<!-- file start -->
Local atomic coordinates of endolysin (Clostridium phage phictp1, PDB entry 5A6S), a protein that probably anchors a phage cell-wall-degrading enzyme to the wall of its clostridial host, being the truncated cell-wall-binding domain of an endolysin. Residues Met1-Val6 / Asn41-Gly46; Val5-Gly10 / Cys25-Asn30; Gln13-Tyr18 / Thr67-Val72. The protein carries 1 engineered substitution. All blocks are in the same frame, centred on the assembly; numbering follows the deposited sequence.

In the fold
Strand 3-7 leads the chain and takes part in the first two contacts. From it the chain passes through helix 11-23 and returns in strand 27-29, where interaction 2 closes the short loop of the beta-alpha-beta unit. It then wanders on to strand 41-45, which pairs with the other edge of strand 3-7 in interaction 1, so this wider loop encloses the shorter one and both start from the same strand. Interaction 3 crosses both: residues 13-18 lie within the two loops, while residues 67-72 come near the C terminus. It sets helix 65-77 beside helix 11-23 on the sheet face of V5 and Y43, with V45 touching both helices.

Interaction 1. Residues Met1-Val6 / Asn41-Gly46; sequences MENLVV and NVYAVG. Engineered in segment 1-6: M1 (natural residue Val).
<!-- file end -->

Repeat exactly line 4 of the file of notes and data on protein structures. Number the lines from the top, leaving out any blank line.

Interaction 1. Residues Met1-Val6 / Asn41-Gly46; sequences MENLVV and NVYAVG. Engineered in segment 1-6: M1 (natural residue Val).